For centuries your hurricane raged,
So much damage wrought,
I’ve watched your lightning split them asunder,
Your winds bent us to the ground,
Some just snapped,
Or were torn up by the roots,
And your waters swept them out to sea,
Their suffering erased from history,
A monster disguised as nature,
Fooling even the most benevolent,
Who were wise enough to be part of the storm,
Instead of under it.
We who did not break,
We who had a moment to breathe,
We gathered up our energy,
And we began to turn,
A counter-swirl to their spin,
Our storm grew,
We needed to show them,
That we could be as mean and nasty,
Since they refused to subside,
So we matched their maelstrom,
Roaring in a different hemisphere,
They called our storm the enemy,
A crime against nature,
But the more their vortex spat at us,
The more weary they became
And still our hurricane answers the call,
The only way we know how,
Chasing each other around the globe,
But vigilante justice still looks like devastation,
Too angry to be beautiful,
Too easy to draw in survivors,
Fueling the anger,
How can we be peaceful?
But before judgment is passed,
Remember who they destroyed,
For we only scoured the earth,
From the rubble and the ruin,
Of foundations callously laid,
Now you can rebuild civilization,
And humanity can be strong and beautiful
Around the nation tomorrow, there will be marches for science. Why should that be so? We might understand marches for women, or marches for a minority group, but why should scientists march? We make only 5% of the population, it’s clearly a small proportion of the workforce. I am sure I could build a compelling scholarly argument for the importance of science, but rather than go about it mechanically, I’ve decided to talk more about my relationship with science and why it’s so important to me.
Like many children I enjoyed books with different animals and learning about their characteristics. I remember watching many an episode of Mutual of Omaha’s Wild Kingdom. I had a book on whales that I love to read a lot, and one on dinosaurs. I remember learning about the different planets. I found the colors of the planets, the sun, so stunning. Different atmospheric compositions led to vastly different looks. I marveled at the thought of looking up at the red sky of Mars. I used to capture a variety of insects in jars. And while I would certainly not encourage such behavior from my child without proper care and the hopes of setting it free, I marveled at the structure and behavior of such creatures. When I look back on these memories, I have hard time imagining every child not being like this. Maybe it was a precursor to what I would eventually become, but there seems nothing so natural as wanting to observe the world around us and learn about it and wonder how it works. How can one not marvel at the array of colors that nature provides? How can we not wonder at the flight of some creature and the scurrying of others? How can we not be fascinated by the massive size of the blue whale, to the little aphid that seems but a speck in your hand? I am certainly not an expert in child behavior, but I have watched enough children to know what observers they are. And while they may not understand all they see, they are constantly looking. It seems to me the essence of science lies in the very heart of who we are as humans.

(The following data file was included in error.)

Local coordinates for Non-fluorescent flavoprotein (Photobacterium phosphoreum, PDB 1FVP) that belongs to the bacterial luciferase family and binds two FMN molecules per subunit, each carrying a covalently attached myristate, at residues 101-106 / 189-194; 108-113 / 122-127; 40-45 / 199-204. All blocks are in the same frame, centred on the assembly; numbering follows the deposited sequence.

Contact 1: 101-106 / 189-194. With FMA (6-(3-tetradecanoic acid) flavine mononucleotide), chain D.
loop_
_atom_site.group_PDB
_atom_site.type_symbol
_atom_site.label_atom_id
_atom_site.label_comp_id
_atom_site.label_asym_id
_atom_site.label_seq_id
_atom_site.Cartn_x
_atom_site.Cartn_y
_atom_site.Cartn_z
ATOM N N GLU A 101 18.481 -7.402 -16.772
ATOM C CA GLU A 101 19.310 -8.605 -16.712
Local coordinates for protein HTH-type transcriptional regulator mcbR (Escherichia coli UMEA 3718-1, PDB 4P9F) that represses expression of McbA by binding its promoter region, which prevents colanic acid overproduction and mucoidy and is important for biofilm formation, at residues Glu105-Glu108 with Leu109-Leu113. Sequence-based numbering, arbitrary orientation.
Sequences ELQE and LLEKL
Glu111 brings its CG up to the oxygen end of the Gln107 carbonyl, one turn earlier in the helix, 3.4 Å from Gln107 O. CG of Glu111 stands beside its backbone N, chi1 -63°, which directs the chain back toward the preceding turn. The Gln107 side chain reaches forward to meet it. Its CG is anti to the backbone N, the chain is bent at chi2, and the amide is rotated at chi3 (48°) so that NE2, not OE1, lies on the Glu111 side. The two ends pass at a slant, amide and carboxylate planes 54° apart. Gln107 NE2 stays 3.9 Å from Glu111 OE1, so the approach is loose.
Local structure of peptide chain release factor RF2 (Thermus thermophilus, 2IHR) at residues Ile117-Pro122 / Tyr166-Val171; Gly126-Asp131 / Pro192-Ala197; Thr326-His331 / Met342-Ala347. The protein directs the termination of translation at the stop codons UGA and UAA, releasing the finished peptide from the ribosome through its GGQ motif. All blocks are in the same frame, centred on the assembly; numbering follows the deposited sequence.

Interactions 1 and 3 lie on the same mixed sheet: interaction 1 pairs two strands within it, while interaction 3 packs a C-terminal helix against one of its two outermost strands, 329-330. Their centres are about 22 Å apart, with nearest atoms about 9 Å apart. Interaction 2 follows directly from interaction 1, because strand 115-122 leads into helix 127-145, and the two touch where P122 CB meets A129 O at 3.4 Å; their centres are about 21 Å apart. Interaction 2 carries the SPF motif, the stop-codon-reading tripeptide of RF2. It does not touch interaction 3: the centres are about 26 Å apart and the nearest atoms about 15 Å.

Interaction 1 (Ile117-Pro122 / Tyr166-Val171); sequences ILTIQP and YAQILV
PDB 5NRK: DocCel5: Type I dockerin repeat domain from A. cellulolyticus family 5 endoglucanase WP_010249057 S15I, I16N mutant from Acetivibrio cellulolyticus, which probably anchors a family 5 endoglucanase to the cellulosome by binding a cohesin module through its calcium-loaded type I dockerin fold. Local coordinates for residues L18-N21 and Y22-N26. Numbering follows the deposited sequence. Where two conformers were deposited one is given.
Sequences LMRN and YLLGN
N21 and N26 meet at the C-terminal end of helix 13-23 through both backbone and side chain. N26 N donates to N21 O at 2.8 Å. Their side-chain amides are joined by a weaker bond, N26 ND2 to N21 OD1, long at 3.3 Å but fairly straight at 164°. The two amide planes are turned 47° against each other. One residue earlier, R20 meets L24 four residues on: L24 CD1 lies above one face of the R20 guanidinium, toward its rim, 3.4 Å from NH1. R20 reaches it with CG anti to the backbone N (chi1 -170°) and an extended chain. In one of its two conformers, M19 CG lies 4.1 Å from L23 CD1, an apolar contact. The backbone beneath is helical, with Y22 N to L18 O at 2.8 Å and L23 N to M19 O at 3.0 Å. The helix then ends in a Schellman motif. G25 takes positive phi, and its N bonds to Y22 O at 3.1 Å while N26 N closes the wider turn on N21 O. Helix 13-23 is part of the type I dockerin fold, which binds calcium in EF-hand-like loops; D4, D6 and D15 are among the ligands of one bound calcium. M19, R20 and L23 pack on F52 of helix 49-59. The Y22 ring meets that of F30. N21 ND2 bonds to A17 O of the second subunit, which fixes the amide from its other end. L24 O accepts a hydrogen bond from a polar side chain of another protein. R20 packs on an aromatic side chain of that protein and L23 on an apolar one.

From at least my early elementary age, I remember being fascinated by thunderstorms. Seeing the lightning streak across the sky was nature’s fireworks and I loved every minute of it. Often peeking out the window at night, and occasionally sneak out at night so it under the ledge of our house to watch the thunderstorms. My very first introduction to meteorology was in grade 6 when we learned about different cloud types and how different cloud types could often be predictors to the type of weather that was coming your way. For some reason I found that fascinating, but I know there was also an aesthetic quality to clouds that I found beautiful. Their variety of shapes and colors depending on the position of the sun. To this day I still look up at them and they seem almost beautifully magical floating there. My first real act as an atmospheric scientist at around adolescent to early teens. I say this because my observations were recorded mentally over probably a couple of years. Thunderstorms in the prairie of Alberta are seen a long way off and I noticed that when a line of bubbling cumulonimbus clouds was on the horizon the wind was always blowing towards the clouds, yet the clouds kept getting closer. After enough observation I saw this as simply a fact, and knew when to tell my family to prepare for thunderstorms. Often adults would question me, saying “you’re wrong kid, the wind is blowing the other way”. Of course I wouldn’t learn why this was the case until university, but it gave me some pride to recognize patterns in such a way.